During my rare moments free from college schoolwork, I like to read. Usually fiction, but I’m trying to expand my voluntary reading interests by trying books from different sections of the library (yes, I’m one of those people). I think in this day and age people forget about the library due to the internet providing everything that people once had to visit the library to obtain, but there’s another strange thing happening that I think is just crazy. Young(er) people, from grade school to college peers, BUY books at bookstores. WHY? A girl I watched over the last few summers wouldn’t even entertain the idea of going to the library, but spent over $20 on a randomly selected book at Barnes and Noble, which she will probably never finish, definitely not reread. My city, Columbus, Ohio, has one of (and usually THE) best public library system in the nation. They always have the book I’m searching for, with easy online resources. If there is no other public service I can provide, it’s VISIT THE LIBRARY! It’s free! Even late fees (that I tend to rack up) are only 10 cents per item per day. And no clutter, which is essential for anyone my age or younger — you will be moving, a lot. Why fill heavy boxes with costly books when the library will hold them for you?
Anyway, back on track… this first book, Freakonomics, is a unique perspective on current phenomena we experience in our world. Nonfiction writing uses the foundations of economic theories to explain why things happen the way they do. It might sound boring if you’ve never learned about econ, but it thrives on the basis that money drives everything; this book expands “money” to “incentives”, saying people are motivated by incentives, and pinpointing those drivers will predict behavior. The connections the Stevens make are pretty interesting, and they write in a somewhat casual manner to ease the understanding of the concepts. In all honesty, I only got through 2/5 sections, because I couldn’t rack up any more late fees and the book is so popular I couldn’t renew. There’s actually a class provided at Ohio State centered around this book, but unfortunately it didn’t fit my schedule. If you like business/econ, or think you might, this book is a great way to relate theories back to normal life in a fun way.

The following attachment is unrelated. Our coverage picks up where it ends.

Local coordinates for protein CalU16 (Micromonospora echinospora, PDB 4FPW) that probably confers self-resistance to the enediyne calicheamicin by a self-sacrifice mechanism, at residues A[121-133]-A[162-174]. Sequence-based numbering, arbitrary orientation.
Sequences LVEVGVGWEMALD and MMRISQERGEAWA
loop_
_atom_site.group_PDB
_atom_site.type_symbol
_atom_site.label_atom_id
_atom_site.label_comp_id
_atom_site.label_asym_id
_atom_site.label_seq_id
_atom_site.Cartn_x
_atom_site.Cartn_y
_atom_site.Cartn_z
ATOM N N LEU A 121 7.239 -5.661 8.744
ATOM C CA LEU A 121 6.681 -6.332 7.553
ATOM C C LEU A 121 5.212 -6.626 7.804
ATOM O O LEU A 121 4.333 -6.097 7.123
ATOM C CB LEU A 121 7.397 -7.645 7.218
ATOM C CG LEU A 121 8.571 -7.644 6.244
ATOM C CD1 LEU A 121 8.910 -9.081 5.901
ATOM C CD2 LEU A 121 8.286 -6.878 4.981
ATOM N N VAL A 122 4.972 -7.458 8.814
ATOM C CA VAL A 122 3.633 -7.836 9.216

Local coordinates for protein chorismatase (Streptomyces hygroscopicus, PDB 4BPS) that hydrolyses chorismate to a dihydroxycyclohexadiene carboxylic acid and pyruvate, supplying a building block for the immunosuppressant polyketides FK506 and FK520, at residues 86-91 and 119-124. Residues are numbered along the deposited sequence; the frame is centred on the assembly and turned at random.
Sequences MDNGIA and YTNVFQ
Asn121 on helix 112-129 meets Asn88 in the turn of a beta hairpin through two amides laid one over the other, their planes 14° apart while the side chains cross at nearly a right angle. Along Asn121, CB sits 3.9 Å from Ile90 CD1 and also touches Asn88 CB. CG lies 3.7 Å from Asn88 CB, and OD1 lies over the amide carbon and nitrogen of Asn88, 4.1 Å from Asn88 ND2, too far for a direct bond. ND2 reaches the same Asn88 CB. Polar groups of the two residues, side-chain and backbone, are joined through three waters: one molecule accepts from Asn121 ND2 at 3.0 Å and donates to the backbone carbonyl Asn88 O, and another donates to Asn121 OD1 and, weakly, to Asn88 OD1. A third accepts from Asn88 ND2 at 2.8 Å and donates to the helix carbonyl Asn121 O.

I actually just finished Across the Universe yesterday. It’s an easy read, about 350 pages, with a sci-fi setting. Amy is frozen for 300 years and sent on a spaceship headed to a new Earth-planet; however, she is woken up early, and finds there is more going on that may threaten the mission. The futuristic world the author creates is interesting, but there is a lot of buildup that falls flat the the end of the book. I chose this read after hearing recommendations online, but I was very disappointed with how it ended. You get no resolution to the conflict, and the success/failure of the mission, aka the whole point of the story, is never revealed. There is a secret revealed in the last few pages, and then it’s over. Unless there will be a sequel, I’m highly disappointed in the story’s “conclusion”, if you can even call it that much. I would not recommend this read, because I believe there are much better, more thorough sci-fi/futuristic worlds other authors have created with complete plot lines.
Out with the bad, in with the good! Room was my favorite book of the list. A fictitious young woman was kidnapped and has been locked in a shed for five years. She had a son, Jack, in the room; he is now 3 (ish? Can’t remember) and has no idea that there is a world beyond “Room”. The prose is written wonderfully from Jack’s point of view. His whole life is this small shed, with “Mama” and “table” and “fork” for friends. It’s heartbreaking, but amazing, to be able to understand the way he processes his emotions, specifically the shock of new experiences that we (free) people wouldn’t think twice about. It’s a little disturbing at times, since the premise of the story is kidnap and rape, but the bond between this mom and son is like nothing from our world. It’s a beautiful, emotional story that changed me after reading. I highly recommend it to anyone — it’s a great, easy read that will really make you appreciate your good fortune, no matter how small.
So go to the library and read people! There are so many gems and worlds to be found in there. It’s nice to take a break from our lives, especially the superficial, totally screwed up internet that has become modern reality.
Does anyone have any good reads for me? I’m always searching for new books during school breaks. More reviews to come!